Meet the Robinson: 2

Thursday, November 5, 2015 · 6 min read

Welcome back.

In the previous article, we learned how rules of inference allow us to prove theorems. We also learned that a rule of inference is not necessarily complete: it might be impossible to prove a true sentence with a valid rule of inference.

Today’s article is about a complete rule of inference.

Before you get excited, though, let’s talk about what we really mean by “complete” in this case.

  1. If a statement must be true given some axioms, then the rule of inference can construct a proof for the statment.
  2. If a statement is false given some axioms, then the rule of inference will not construct a proof. It is not guaranteed to even terminate in this case.
  3. If a statement could either be true or false given some axioms, then the rule of inference will not construct a proof. It is not guaranteed to even terminate in this case.

  4. Prove that “Robert is a frog” given “It rained on Monday” and “Seven is a prime number”.

  5. Prove that “Robert is not a frog” given “It rained on Monday” and “Seven is a prime number”.
  6. Explain what we mean by statements that could either be true or false, and connect this to the discussion of undecidable problems (or independent statements) in the previous article. These statements are (choose one) satisfiable/valid but not satisfiable/valid.
  7. How can you use this rule of inference to prove that something is false?
  8. How can you use this rule of inference to discover whether a statement is true or false, given that it is necessarily either valid or invalid? (Hint: you’re allowed to fork two processes and kill them if needed.)

For the purposes of this article, we can assume that the algorithm will terminate. Later, though, we will generalize to higher forms of logic where termination is not guaranteed.

The rule of inference we are going to use is called resolution, first used practically by John Alan Robinson in 1965. It goes like this:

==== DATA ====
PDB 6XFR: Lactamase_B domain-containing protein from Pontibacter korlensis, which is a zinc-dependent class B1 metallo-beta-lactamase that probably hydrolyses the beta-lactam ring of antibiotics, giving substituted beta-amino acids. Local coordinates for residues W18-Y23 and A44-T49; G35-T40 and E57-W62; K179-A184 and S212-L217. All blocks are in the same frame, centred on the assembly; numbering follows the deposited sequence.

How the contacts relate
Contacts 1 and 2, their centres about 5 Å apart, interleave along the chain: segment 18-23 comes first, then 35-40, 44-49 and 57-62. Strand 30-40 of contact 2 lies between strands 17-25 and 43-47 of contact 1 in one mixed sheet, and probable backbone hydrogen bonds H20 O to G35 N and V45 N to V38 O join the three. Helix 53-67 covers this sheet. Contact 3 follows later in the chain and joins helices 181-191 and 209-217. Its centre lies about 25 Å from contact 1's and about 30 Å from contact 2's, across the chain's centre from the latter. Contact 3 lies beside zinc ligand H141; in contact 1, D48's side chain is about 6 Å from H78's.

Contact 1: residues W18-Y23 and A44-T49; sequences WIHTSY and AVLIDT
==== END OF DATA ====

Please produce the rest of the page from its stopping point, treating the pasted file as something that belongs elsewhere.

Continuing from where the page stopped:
\[ \frac{(P \vee \neg Q), (Q \vee R)}{P \vee R} \]

Resolution proofs rely on the idea of refutation or reductio ad absurdum, which is more commonly known as proof by contradiction.

Refutation relies on the idea that if not-S causes a contradiction with your axioms and rules of inference, then not-S is invalid, so S must be valid.

To use the resolution-refutation scheme to prove S given some axioms, we can repeatedly apply resolution to pairs of sentences taken from the axioms and not-S. If you end up deriving a contradiction, you have proven S.

The rest of this post will be dedicated to proving that this scheme actually works.

Resolution operates on clauses, which is just a set of propositions that are joined with “or”s. These propositions can be negated.

Sentences are in clausal-normal form (CNF) if they are a set of clauses that are joined with “and”s.

It turns out that any sentence can be written in CNF. To do this, you can repeatedly apply the following rules:

  1. Remove implication using the expression for “A ⇒ B” you’ve already found.
  2. Use De Morgan’s laws to move “not” inwards:
    • What is ¬ ¬ A?
    • What is ¬ (A ∧ B)?
    • What is ¬ (A ∨ B)?
  3. Distribute ∨ over ∧ by replacing A ∨ (B ∧ C) with (A ∨ B) ∧ (A ∨ C).
    • Prove that this is true with a truth table.

You can use induction to show that applying these rules again and again will eventually turn your sentence into CNF.

Why do we care so much about sentences in CNF? We can now extend the resolution rule to sentences in CNF:

\[ \frac{(P_1 \vee \dots \vee P_{i} \vee \neg X), (Q_1 \vee \dots \vee Q_{i} \vee X)}{P_1 \vee \dots \vee P_{i} \vee Q_1 \vee \dots \vee Q_{i}} \]

In short, if a proposition appears in both positive and negative polarities in two clauses, you can join the clauses and remove that proposition.